Choosing the correct kind of fire extinguishers on the worksite is an integral aspect of fire safety. There are several types of portable fire extinguishers, each of which uses a different extinguishing agent to put out a fire. There are five main fire classifications in the United States: A, B, C, D, and K. The type of fire that ignites will decide how specialized personnel react to extinguish the fire. Keep in mind that various kinds of extinguishers are intended to combat different types of fire. The fire triangle consists of three elements: carbon, heat, and oxygen, and when these three elements combine, the resulting chemical reaction will create a fire. The trick to extinguishing a fire is to destroy at least one of the fire’s components, which is what portable fire extinguishers are intended to do.
Fire extinguishers are categorized according to the kind of fire they are meant to put out. They may be labeled with letters such as A, ABC, BC, D, or K to indicate the kind of fire they are intended to combat. It is vital for all companies and employers to train employees regarding fire extinguishers. All workers and employees should have information related to all types of fire extinguishers so that they may be prepared in case of emergency. According to OSHA rules and guidelines, a Portable fire extinguisher must be provided to employees at every office 1910.157(d) of the Occupational Safety and Health Act. The most popular kind of portable fire extinguisher for use at work and at home is the multi-purpose dry chemical fire extinguisher.
Dry chemical fire extinguishers
Dry chemical extinguishers put out the fire by interfering with the fire triangle’s chemical reaction. To put out a flame, this extinguishing agent forms a buffer between oxygen and gasoline. Dry chemical fire extinguishers, which are usually graded BC or ABC, can be used on two or three different classes of fire, making them very handy. These multi-purpose are usually red and weigh between five and twenty pounds. Since certain dry chemical fire extinguishers are only rated for Class B and C fires, it is critical to know which form (BC vs. ABC) is in the workplace.
Air-pressurized water (APW) fire extinguishers
Water is used by APW extinguishers to put out the fire by cooling the surface of the fuel and removing the heating part of the fire triangle. Detergents are often applied to the water in an APW extinguisher to create foam. APW extinguishers, which are filled with water and pressurized air, are massive silver canisters that stand about 2 to 3 feet tall and weigh about 25 pounds when loaded.
Carbon dioxide Fire Extinguisher
Carbon dioxide fire extinguishers operate by eliminating the oxygen portion of the fire triangle as well as the heat with their extremely cold release. On Class B and C fires, a carbon dioxide formula may be used. Attempting to use a carbon dioxide fire extinguisher on a Class A fire is ineffective since the fire may begin to burn and has the ability to re-ignite after the extinguisher is turned off.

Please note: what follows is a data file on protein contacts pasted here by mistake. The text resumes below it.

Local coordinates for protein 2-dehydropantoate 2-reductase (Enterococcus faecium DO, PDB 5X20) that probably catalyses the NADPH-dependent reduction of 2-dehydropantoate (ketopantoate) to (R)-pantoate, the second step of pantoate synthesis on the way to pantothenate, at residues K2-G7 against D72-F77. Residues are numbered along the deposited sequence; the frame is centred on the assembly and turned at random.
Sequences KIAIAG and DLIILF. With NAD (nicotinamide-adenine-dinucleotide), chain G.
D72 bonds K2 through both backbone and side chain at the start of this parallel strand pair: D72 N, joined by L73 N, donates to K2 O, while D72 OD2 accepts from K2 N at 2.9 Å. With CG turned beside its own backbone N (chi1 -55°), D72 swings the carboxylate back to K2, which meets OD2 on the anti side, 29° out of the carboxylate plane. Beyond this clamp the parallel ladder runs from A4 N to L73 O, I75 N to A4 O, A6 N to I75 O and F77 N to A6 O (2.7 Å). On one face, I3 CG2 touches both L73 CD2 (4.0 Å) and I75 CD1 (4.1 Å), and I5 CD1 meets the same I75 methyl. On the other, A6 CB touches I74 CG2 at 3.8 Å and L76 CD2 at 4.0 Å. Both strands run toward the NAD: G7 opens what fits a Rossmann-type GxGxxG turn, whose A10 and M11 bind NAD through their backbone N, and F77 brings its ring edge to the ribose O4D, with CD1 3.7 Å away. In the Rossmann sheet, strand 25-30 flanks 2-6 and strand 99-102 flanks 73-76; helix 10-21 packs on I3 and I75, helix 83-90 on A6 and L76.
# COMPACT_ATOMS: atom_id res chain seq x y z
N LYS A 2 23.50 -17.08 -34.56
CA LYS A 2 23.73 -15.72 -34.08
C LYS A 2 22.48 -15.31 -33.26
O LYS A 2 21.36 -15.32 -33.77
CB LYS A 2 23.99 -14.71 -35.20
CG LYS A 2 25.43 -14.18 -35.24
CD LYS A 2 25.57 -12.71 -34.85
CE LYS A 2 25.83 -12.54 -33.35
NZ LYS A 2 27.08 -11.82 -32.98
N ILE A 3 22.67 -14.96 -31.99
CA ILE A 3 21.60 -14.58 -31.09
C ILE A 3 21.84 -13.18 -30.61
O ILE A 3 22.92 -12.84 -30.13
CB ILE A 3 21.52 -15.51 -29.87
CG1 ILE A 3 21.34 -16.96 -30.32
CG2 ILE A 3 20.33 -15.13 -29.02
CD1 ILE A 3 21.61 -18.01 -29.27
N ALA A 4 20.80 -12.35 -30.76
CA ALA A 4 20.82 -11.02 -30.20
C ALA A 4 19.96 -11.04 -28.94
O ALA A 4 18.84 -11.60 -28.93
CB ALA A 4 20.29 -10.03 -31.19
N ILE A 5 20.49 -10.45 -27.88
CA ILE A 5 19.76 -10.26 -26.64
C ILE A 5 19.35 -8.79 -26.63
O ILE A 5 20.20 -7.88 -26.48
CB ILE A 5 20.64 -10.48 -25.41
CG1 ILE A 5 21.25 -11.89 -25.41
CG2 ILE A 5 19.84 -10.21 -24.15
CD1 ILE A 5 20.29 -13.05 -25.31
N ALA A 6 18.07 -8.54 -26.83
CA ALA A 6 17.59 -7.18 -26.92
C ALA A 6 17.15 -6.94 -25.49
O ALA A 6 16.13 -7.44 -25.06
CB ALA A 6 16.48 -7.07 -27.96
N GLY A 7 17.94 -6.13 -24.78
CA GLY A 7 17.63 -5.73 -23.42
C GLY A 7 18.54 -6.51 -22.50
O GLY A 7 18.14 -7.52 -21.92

Wet Chemical Fire Extinguisher
The wet chemical fire extinguisher was designed for use in commercial kitchens to safely extinguish Class K flames. Wet chemical extinguishers act by cooling the burning oil and eliminating the heating portion of the fire triangle. Extinguishing agents, by forming a shield between the fuel and oxygen, aid in preventing re-ignition after the fire has been extinguished. Wet chemical extinguishers use a highly efficient spray to keep hot oil from splashing down on the individual. Any wet chemical can also be used on Class A fires, and the letters AK on the packaging mean that they can be used on both Class A and K fires.
Clean Agent Fire Extinguisher
The clean agent may be classified as multi-purpose BC or ABC to battle various forms of fires efficiently and cleanly. Clean agent fire extinguishers can be used in commercial facilities that have fragile or irreplaceable components and machinery that may be destroyed by a water, foam, carbon dioxide, or dry chemic fire extinguisher so it may not leave a trace upon evaporation.
Water Mist Fire Extinguisher
For sensitive or critical areas, a water mist can be seen as an alternative to a clean agent extinguisher, and most are rated for both Class A and Class C fires. The water mist extinguisher uses de-ionized water (which is non-conductive and non-toxic) to disperse water using a special spray nozzle, which releases the water in the form of a fine mist into the air. Water mist fire extinguishers operate by cooling the area and removing the fire triangle’s heat element. Water mist extinguishers, and the fact that they use water to extinguish a burn, do not inflict water loss or leave a trace.
Dry Powder Fire Extinguisher
A dry powder can only be used for Class D or combustible metal burns. The dry powder fire extinguisher works by smothering the burning material with a dry powder extinguishing agent, separating it from oxygen, and removing the heat. Dry chemical fire extinguishers should not be mistaken with dry powder fire extinguishers (rated D). Using a dry chemical extinguisher on a Class D fire will either increase the fire’s strength or render it ineffective.
Now that you’re more educated, you should look at your property’s extinguishers and confirm you have the kind of extinguisher you’d like in the event of a fire at your specific facility. Keep in mind that various types of extinguishers can be needed in different areas of the facility. However, getting the right equipment is not enough. The right equipment can malfunction or be misused if it is not properly maintained or if your employees are not properly trained. It is important to check the expiry date of the fire extinguisher. For detailed fire extinguisher safety and awareness please visit Osha Outreach Courses.